even if you once had trouble studying. Your instructor gives the lessons and questions
you send in his undivided personal attention - it's like being the only student
in his "class." He not only grades your work, he analyzes it. Even your correct
answers can reveal misunderstandings he will want to clear up. And he mails back
his corrections and comments the same day he gets your lessons, so you read his
notations while everything is still fresh in your mind.
Students who have taken other courses often comment on how much more they learn
from CIE. For example, here's what Mark E. Newland of Santa Maria, California says:
"Of 11 different correspondence courses I've taken, CIE's was the best prepared,
most interesting, and easiest to understand. I passed my 1st Class FCC exam after
completing my course, and have increased my earnings by $120 a month."
CIE Assures You A FCC License.
The Cleveland method of training is so successful that better than 9 out of 10
CIE men who take the FCC exam pass it - and on their first try. This is despite
the fact that, among non-CIE men, 2 out of every 3 who take the exam fail! That's
why CIE can promise in writing to refund your tuition in full if you complete one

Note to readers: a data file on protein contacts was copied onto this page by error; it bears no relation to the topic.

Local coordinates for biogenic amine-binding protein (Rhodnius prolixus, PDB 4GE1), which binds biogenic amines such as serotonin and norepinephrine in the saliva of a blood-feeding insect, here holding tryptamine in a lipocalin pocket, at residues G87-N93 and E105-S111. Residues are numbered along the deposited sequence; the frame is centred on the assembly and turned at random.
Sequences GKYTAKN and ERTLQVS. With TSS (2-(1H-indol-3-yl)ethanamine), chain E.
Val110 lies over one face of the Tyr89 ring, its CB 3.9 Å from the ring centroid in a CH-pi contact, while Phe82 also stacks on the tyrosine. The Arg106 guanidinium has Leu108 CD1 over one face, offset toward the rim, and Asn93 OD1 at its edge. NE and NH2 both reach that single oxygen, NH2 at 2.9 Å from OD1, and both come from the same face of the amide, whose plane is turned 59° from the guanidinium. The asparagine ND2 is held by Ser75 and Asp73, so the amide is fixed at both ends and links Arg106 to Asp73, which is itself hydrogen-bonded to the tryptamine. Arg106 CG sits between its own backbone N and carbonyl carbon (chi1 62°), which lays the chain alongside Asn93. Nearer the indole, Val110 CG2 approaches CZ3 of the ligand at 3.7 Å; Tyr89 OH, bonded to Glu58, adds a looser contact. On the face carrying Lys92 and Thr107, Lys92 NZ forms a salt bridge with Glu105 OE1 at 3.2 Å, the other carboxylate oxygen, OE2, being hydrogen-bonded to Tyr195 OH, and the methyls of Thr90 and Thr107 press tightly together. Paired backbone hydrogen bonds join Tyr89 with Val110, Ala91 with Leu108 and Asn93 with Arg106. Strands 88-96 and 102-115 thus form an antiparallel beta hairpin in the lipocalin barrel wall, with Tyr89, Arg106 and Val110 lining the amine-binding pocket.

of its FCC courses and fail to pass the licensing exam.
This Book Can Help You
Thousands who are advancing their electronics careers started by reading our
famous book, "How To Succeed in Electronics." It tells of many non-degree engineering
jobs and other electronics careers open to men with the proper training. And it
tells which courses of study best prepare you for the work you want.
If you would like to cash in on the electronics boom, let us send you this 40-page
book free. You are under no obligation to buy anything. But you do owe it to yourself
to read it carefully.
Just fill out and mail the attached card.
Or, if the card is missing, write to:
Cleveland Institute of Electronics
1776 E.17th St., Dept. EW-17
Cleveland, Ohio 44114
The only home study school to provide complete coverage of electronics fundamentals
plus such up-to-date applications as: Microminiaturization • Laser Theory and
Application • Suppressed Carrier Modulation • Single Sideband Techniques •
Logical Troubleshooting • Boolean Algebra • Pulse Theory • Timebase
Generators ... and many more.
Posted December 1, 2022(updated from original post on 11/20/2014)